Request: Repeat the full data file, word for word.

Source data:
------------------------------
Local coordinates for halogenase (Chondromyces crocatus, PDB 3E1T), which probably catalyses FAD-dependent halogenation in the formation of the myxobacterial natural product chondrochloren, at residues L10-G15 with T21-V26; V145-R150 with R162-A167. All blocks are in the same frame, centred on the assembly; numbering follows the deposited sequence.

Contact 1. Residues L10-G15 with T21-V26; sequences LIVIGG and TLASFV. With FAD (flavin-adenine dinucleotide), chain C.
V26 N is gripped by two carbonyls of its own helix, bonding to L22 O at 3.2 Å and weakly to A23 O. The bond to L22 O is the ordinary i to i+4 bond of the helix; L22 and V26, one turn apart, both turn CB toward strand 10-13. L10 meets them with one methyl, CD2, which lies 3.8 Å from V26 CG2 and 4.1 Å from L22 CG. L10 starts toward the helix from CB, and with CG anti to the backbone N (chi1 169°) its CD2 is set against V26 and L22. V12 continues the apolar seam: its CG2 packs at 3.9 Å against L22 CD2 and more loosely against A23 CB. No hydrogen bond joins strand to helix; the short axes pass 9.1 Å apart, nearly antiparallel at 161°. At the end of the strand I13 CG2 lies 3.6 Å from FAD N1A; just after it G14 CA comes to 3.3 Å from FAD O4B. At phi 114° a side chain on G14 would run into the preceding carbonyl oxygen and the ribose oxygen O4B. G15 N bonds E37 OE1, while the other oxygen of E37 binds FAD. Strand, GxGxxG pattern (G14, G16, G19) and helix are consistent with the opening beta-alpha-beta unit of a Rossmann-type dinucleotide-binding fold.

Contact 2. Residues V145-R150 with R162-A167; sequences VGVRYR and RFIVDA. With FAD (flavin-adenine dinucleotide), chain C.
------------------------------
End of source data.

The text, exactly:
Local coordinates for halogenase (Chondromyces crocatus, PDB 3E1T), which probably catalyses FAD-dependent halogenation in the formation of the myxobacterial natural product chondrochloren, at residues L10-G15 with T21-V26; V145-R150 with R162-A167. All blocks are in the same frame, centred on the assembly; numbering follows the deposited sequence.

Contact 1. Residues L10-G15 with T21-V26; sequences LIVIGG and TLASFV. With FAD (flavin-adenine dinucleotide), chain C.
V26 N is gripped by two carbonyls of its own helix, bonding to L22 O at 3.2 Å and weakly to A23 O. The bond to L22 O is the ordinary i to i+4 bond of the helix; L22 and V26, one turn apart, both turn CB toward strand 10-13. L10 meets them with one methyl, CD2, which lies 3.8 Å from V26 CG2 and 4.1 Å from L22 CG. L10 starts toward the helix from CB, and with CG anti to the backbone N (chi1 169°) its CD2 is set against V26 and L22. V12 continues the apolar seam: its CG2 packs at 3.9 Å against L22 CD2 and more loosely against A23 CB. No hydrogen bond joins strand to helix; the short axes pass 9.1 Å apart, nearly antiparallel at 161°. At the end of the strand I13 CG2 lies 3.6 Å from FAD N1A; just after it G14 CA comes to 3.3 Å from FAD O4B. At phi 114° a side chain on G14 would run into the preceding carbonyl oxygen and the ribose oxygen O4B. G15 N bonds E37 OE1, while the other oxygen of E37 binds FAD. Strand, GxGxxG pattern (G14, G16, G19) and helix are consistent with the opening beta-alpha-beta unit of a Rossmann-type dinucleotide-binding fold.

Contact 2. Residues V145-R150 with R162-A167; sequences VGVRYR and RFIVDA. With FAD (flavin-adenine dinucleotide), chain C.